Long ago in a village far away, a girl invited her friends to a party. She showed them lots of treasures made by the people of a faraway land. They loved it so much that they bought all
her treasures and she had to go back to the people of the faraway land and get some more. Then she has lots of treasures and lots of friends and they had lots of parties. And they all lived happily ever after. The end. No, not really….
It wasn’t long ago – it was only nineteen years ago, and the village wasn’t that far away – it was in Alice Springs Central Australia. The people of the faraway land are the women of the remote Aboriginal communities and the girl is a woman called Adi Dunlop. But most importantly, it was not the end, it was only the beginning of a colourful, joyous and festive journey.
Adi Dunlop, also known as the Beanie Queen, is a charismatic, creative, compulsive crocheter and crafter. In her quest to help develop social entrepreneurs, she started teaching crochet skills to the women of the remote communities surrounding Alice Springs.
Beanies have always been immensely popular amongst the people of the area, as protection against the freezing desert winters and as a form of self-expression. It is the ultimate cross-over item – although not traditionally Aboriginal, it is now so entrenched in their way of life, that it came to be an intrinsic part of the outback desert way of dress. Adi’s first beanie crochet workshop resulted in a mass of magnificent, magical, multi-coloured headgear.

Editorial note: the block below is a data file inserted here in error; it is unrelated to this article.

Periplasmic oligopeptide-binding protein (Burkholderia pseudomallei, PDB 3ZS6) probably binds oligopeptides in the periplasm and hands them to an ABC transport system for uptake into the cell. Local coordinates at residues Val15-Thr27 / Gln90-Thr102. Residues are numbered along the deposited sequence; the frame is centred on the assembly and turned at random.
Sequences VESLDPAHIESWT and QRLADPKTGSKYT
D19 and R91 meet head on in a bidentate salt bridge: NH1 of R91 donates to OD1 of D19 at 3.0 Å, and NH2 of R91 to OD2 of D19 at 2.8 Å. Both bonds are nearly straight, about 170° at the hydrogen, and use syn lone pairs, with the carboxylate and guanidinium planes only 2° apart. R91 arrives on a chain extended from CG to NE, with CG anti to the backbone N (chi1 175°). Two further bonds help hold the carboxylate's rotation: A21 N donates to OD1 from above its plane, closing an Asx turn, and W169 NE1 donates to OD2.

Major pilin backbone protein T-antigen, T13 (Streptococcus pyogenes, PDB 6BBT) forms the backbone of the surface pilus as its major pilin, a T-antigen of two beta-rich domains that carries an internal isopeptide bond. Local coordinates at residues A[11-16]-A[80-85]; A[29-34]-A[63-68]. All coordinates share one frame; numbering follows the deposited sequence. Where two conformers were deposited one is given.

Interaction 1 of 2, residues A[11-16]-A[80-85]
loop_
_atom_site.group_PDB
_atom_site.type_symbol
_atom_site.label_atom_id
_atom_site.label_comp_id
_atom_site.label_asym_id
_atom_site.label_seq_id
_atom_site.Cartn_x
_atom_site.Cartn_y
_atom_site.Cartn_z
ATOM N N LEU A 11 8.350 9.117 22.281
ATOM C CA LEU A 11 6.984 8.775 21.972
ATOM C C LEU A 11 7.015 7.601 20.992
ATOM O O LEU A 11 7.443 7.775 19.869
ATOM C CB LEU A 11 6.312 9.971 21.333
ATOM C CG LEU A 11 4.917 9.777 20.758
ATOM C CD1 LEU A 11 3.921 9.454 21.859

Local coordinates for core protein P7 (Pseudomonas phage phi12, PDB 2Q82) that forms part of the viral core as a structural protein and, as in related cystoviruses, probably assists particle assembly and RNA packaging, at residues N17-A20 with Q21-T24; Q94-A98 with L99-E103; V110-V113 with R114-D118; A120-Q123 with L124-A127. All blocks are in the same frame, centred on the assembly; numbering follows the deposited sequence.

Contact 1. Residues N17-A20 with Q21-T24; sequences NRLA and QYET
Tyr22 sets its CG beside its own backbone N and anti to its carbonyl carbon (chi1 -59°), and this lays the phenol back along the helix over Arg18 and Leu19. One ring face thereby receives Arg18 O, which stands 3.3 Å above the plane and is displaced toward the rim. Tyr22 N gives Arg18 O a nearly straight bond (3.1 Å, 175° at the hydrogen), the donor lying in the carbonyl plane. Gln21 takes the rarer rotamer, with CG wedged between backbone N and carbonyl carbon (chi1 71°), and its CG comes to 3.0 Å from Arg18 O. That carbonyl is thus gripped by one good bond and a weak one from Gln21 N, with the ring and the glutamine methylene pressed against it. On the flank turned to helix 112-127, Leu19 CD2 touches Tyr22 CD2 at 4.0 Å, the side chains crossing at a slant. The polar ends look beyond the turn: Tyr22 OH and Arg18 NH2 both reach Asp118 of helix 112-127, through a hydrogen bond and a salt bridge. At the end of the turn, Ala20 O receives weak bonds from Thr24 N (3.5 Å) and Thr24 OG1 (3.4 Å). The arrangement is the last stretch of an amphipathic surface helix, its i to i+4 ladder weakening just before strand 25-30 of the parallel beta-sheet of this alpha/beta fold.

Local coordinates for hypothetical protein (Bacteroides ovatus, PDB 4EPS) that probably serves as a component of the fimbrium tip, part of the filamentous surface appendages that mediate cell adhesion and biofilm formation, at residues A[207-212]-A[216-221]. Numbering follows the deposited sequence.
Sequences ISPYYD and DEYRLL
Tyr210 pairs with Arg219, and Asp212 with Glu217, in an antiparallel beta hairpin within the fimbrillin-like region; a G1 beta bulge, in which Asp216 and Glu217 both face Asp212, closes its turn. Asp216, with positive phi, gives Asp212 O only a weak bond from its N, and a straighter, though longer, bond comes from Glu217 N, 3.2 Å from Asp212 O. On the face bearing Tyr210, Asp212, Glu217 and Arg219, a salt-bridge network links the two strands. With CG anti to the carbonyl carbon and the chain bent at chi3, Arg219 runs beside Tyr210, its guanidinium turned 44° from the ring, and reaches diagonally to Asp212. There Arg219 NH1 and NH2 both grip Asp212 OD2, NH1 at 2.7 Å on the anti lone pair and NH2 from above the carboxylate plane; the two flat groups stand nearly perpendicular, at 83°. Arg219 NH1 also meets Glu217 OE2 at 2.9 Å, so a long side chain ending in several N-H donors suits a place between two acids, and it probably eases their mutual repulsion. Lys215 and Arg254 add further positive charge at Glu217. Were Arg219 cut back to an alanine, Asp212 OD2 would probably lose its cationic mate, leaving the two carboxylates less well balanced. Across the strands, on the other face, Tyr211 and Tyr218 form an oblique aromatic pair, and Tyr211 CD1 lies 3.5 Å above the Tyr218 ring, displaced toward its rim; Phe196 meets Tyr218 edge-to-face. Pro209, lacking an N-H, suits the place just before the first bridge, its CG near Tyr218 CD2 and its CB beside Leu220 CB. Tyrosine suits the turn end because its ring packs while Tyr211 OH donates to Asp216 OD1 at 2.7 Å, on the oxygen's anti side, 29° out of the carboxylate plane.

This inspired her to pay it forward by inviting her city friends to a beanie party. Here she not only shared the creative spirit of the desert, but also sold the beanies to provide a financial reward to the makers, and inspire them to continue on this path of communal creativeness. And so the Beanie Festival was born.
The Beanie Festival is as much part of the Central Australian landscape as the red earth and the wide open desert. For the women of the remote Aboriginal communities, spinning yarn and weaving baskets from natural fibres are as much part of their culture as their stories, their language and their music.
This post is an extract from the article written by Ansie van der Walt featured in the Winter 2015 (Issue 03) of Stitch Craft Create AU/NZ. To read the rest of this article and find out more about the story behind the Beanie Festival, you can purchase a copy of the magazine here.